Iranian authorities reacted to UN condemnation of executions of prisoners convicted of trafficking drugs.

execution

The report from Ahmad Shaheed, the UN Rapporteur on Human Rights in Iran referencing the execution of drug related convicts drew fire from International Affairs Deputy of Human Rights Headquarters of Iran’s Judiciary who described the report as politically biased and in service of “terrorists and merchants of death”.

“Merchants of death” is the language Iranian authorities use to refer to drug smugglers.

Mehr News Agency reported that the Iranian judiciary spokesperson, Kazem Gharibabadi maintains that the UN Rapporteur is not in a position to express views on the country’s penal law and its enforcement.

It quotes Gharibabadi saying: “In the final days of his mission, Ahmad Shaheed persists in continuing his politically biased statements and in supporting terrorists and merchants of death.”

The statements from Iranian judiciary comes after Ahmad Shaheed issued an official condemnation of the mass execution of a group of 12 drug related convicts in Kataj in late August.

Shaheed stresses that Iranian officials are well aware that the executions have not been effective in terms of reducing drug related charges in the country. Shaheed’s request to the judiciary to halt the execution of the twelve prisoners failed to stop Iranian officials from hanging them in Karaj.

According to Shaheed’s report, one of the prisoners Alireza Maddadpour was found guilty within twenty minutes in court without adequate legal representation. The report that challenges the executions claims that that Maddadpour, who was arrested in 2011, was merely a cleaner at the home where one kilogram of crystal methamphetamine was discovered. Activists reports that Maddapour’s family made several attempts to have his file reviewed and requests for mercy were unsuccessful.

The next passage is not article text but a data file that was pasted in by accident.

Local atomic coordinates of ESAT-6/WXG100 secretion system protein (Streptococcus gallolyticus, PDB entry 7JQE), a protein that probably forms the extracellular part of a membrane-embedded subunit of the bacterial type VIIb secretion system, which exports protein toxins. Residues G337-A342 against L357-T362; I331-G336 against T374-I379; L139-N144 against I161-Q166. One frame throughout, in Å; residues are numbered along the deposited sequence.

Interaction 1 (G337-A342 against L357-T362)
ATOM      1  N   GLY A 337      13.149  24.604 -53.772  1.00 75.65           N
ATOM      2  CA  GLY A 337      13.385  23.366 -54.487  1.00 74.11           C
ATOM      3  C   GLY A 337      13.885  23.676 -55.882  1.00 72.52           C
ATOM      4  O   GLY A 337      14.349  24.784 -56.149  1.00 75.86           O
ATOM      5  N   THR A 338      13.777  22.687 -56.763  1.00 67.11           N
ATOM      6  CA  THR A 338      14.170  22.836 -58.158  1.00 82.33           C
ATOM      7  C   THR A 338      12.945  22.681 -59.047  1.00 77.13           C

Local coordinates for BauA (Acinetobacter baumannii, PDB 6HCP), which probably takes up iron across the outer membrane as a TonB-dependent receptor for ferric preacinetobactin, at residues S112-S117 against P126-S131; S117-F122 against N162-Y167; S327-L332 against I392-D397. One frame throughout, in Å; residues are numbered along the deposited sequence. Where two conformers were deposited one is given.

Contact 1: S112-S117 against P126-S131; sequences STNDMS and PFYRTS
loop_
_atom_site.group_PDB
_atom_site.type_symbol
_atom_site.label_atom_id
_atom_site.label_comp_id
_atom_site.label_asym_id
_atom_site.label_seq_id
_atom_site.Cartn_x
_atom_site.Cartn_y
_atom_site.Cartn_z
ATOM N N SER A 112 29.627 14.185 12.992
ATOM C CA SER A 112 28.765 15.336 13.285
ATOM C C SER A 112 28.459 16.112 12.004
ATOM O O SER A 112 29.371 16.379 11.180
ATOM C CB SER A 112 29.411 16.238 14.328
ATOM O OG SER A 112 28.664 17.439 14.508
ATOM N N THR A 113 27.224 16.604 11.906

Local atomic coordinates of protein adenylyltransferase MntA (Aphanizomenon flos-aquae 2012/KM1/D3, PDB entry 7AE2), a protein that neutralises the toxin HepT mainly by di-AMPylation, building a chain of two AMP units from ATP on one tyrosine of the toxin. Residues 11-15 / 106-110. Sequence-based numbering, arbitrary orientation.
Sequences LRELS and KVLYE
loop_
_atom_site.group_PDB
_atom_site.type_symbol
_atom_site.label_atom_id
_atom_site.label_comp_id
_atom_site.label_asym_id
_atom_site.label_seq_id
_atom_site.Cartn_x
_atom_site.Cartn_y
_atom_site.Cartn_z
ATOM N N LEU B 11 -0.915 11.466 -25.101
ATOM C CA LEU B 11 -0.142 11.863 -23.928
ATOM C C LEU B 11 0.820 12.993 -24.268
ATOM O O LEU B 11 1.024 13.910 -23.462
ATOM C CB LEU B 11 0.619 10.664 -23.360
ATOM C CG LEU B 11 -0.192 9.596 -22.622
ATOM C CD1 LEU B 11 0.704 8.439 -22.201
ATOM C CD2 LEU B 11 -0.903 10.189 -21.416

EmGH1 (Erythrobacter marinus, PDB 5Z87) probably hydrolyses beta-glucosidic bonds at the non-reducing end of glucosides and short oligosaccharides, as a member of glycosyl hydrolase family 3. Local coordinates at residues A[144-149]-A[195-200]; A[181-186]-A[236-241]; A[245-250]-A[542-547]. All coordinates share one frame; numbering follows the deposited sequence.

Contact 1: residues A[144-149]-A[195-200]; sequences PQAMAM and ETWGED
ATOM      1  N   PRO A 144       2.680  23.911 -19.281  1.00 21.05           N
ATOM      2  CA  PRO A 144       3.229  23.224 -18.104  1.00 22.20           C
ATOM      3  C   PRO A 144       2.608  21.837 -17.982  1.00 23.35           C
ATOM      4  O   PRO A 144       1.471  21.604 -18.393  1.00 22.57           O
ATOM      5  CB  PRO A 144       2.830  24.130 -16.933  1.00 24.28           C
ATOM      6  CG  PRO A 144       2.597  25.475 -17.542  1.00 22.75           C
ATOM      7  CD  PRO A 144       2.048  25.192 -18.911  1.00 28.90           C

Mohammadbagher Olfat, Crime Prevention Deputy of the Iranian judiciary, said on Friday August 26 the head of judiciary has been informed in writing that execution of drug smugglers has not been an effective deterrent. He reported that major traffickers are never arrested because they are rarely involved in the transportation of the drug shipments.

According to Olfat the detainees are usually individuals involved in trafficking operations for lack of financial means adding that these individuals are highly dispensable for drug traffickers and their execution does not affect drug trafficking operations because they are easily replaced.

In the past year some MPs have lent support to the review of the death penalty for drug related charges. Olfat was quoted as saying that long prison terms with hard labour may be a more effective way of dealing with drug offences. “Excellent opportunities could be created in mining, road construction and replenishment of deserts and wetlands where such convicts could serve sentences.”

The highest number of executions in Iran comprise of those who have been arrested on charges of drug trafficking.